Whether you use Grade or Maven, both read the pom.xml Maven definition to build the dependency tree. It's at the core of the dependency dependencies system to pull all transitive dependencies and resolve version conflicts.

In other words, Maven can live without Gradle, but Gradle still needs Maven to exist. Maven just applies a standardized build based on the pom.xml while Gradle builds in in some way and generates a pom.xml as a build step if you want to actually publish your library.

Maven isn't perfect either

Now, I bashed a lot about Gradle, but Maven isn't perfect either. It has issues too. Their website sucks IMHO, it could welcome YAML as more compact alternative format, some plugins should be built-in and the format itself could be tweaked here and there. But overall I find it OK considering it's a format that lived more than 20 years.

The other drawback is a lack of flexibility. It's indeed rigid in how it expects your project to be and may become problematic if you need for example to mix multiple different techs. For example a building a node project, running a python script, etc. as part of the build procedure to place some extra stuff inside the produced artifact. But for that IMHO, it's better to use CI scripts, running as GitHub actions or GitLab pipelines to build a "mixed bundle". Let each tech stack build its own artifacts and combine them later through scripting. I favor that approach over pushing the build scripts customizations too far.

Take it with a grain of salt

While I bashed at Gradle and praised Maven, it should be taken with a grain of salt. At the end of the day, they are just tool and either can be used wisely or like a fool.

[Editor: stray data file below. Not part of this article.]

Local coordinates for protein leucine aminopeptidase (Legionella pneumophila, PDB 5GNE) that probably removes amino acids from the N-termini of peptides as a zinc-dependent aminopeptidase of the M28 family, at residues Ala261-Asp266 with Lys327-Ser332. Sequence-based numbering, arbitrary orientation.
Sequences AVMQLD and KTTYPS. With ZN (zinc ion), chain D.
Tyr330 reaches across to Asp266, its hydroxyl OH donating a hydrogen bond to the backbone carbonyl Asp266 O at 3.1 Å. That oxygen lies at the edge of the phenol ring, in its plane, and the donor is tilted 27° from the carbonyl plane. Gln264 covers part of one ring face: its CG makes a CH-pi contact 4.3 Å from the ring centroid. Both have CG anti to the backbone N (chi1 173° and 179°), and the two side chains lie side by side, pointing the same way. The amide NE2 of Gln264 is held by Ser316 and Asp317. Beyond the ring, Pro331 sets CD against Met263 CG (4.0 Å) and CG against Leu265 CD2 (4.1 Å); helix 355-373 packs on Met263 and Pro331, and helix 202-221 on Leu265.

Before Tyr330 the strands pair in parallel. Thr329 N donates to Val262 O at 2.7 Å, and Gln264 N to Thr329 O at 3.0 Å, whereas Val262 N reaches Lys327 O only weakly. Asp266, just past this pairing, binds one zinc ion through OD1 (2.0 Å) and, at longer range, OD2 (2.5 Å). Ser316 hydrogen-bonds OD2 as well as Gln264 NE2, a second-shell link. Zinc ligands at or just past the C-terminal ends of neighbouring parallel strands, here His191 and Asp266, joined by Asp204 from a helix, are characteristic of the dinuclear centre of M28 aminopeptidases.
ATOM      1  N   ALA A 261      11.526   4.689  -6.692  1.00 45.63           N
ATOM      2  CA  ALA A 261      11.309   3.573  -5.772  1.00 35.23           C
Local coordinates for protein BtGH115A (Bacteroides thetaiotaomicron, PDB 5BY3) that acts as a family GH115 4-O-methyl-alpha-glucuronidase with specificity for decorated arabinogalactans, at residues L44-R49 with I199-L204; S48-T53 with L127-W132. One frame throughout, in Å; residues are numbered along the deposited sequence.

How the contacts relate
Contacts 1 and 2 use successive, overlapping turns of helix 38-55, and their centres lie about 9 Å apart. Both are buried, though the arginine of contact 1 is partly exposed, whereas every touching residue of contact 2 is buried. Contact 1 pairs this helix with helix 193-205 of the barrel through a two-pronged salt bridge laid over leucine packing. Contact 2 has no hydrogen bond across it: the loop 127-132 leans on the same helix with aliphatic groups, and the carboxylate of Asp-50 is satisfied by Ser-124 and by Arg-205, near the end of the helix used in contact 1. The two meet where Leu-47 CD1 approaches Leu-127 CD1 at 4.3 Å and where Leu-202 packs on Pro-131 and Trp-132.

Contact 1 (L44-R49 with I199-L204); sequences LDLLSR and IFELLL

With maven too, you can also produce "monster pom.xml files" by using tons of plugins and super-complex configurations overriding all defaults. Likewise, Gradle is not necessarily a monster. Use it wisely, keep your build script clean, refrain from adding custom build steps and you will do just fine. It's not bad per-se.

It's just that by default, in the hands of average developers, Maven's pom.xml will tend to remain understandable (because it takes effort to escape out of the conventions) while Gradle's build.gradle will tend to become more complex and customized over time (because it's so easy to do so). All the small shortcuts now and little extra steps that stray away from the build conventions tend to become liabilities in the long term.

As said previously, Gradle's great flexibility and customizability of the build is both a boon and a curse. Although I prefer to build "generic" projects where I can, because it's by far simpler to maintain in the long run, using Gradle definitely has its place when you need more specific stuff that requires customization.

TL;DR: as a rule of thumb, Maven's pom.xmtends to remain fairly generic with time, while Gradle's build.gardle leans towards being highly customized and therefore complex. This is due to their "nature", while Maven is based on a rigid project "definition", Gradle is a free form build "script".